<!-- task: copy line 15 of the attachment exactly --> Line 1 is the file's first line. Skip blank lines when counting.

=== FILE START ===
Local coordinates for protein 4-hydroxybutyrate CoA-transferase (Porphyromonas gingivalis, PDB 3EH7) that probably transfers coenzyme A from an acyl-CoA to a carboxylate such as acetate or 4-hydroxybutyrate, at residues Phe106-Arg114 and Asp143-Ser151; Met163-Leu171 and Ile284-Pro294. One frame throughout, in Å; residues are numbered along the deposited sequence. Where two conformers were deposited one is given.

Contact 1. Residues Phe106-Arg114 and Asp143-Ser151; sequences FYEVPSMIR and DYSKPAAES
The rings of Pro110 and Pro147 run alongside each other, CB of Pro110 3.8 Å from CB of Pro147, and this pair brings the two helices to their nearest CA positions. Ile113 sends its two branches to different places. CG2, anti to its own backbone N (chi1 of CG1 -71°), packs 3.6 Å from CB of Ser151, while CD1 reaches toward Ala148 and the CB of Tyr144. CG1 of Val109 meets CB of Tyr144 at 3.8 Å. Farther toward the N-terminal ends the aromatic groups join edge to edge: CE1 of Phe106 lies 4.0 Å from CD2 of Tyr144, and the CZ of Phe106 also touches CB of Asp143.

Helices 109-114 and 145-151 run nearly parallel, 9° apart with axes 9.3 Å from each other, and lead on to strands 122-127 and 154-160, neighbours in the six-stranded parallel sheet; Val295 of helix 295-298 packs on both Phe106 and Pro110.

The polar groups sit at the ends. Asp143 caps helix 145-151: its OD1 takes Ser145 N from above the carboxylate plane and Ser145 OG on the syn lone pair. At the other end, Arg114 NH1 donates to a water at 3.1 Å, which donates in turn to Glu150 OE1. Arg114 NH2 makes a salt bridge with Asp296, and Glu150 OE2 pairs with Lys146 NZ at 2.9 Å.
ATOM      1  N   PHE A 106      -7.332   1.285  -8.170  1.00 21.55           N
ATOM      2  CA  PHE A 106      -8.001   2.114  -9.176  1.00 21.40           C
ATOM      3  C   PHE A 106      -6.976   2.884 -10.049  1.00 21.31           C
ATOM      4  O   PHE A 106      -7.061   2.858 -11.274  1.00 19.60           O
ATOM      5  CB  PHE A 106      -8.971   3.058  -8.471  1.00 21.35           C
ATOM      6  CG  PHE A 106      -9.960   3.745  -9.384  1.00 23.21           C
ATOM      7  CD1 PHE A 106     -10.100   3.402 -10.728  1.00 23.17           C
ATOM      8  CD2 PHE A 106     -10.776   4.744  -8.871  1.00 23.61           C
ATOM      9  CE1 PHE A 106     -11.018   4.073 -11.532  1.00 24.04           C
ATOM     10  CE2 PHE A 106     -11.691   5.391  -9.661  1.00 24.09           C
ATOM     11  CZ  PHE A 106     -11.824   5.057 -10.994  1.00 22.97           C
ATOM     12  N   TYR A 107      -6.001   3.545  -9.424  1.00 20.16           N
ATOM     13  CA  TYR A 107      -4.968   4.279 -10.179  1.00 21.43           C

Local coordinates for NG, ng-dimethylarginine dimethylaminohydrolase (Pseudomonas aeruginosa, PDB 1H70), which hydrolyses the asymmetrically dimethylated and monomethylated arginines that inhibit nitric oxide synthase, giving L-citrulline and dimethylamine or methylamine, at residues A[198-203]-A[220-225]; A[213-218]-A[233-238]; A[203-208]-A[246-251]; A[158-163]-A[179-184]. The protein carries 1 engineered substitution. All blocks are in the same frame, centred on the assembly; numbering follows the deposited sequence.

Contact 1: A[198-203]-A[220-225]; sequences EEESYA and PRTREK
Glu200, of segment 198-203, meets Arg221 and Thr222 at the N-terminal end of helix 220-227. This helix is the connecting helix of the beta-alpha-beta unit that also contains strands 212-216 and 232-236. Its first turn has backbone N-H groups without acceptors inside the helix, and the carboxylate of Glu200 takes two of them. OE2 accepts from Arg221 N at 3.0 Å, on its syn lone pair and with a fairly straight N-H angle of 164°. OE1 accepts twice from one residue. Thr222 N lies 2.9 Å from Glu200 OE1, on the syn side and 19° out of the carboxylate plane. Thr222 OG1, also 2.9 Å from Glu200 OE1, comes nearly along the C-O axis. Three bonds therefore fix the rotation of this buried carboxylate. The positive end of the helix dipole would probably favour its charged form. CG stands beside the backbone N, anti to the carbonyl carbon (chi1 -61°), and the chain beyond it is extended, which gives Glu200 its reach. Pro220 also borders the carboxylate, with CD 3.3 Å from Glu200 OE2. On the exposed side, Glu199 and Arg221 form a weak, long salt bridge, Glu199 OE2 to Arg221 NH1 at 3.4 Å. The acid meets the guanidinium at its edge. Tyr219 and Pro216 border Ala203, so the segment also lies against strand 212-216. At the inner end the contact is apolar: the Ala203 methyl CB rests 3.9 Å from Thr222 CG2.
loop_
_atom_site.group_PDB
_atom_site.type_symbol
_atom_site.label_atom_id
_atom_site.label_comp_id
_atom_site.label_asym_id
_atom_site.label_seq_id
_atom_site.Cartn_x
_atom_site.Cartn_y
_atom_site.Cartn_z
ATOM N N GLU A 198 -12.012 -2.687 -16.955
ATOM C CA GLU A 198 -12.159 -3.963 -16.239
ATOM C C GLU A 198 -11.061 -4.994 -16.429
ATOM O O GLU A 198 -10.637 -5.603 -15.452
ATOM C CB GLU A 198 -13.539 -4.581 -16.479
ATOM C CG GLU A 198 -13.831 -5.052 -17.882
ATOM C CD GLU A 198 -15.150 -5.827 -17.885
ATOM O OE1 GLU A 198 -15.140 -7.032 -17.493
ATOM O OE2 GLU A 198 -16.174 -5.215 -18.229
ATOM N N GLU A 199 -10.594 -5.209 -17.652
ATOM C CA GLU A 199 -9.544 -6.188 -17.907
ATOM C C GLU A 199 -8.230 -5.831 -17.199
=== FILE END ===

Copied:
ATOM     10  CE2 PHE A 106     -11.691   5.391  -9.661  1.00 24.09           C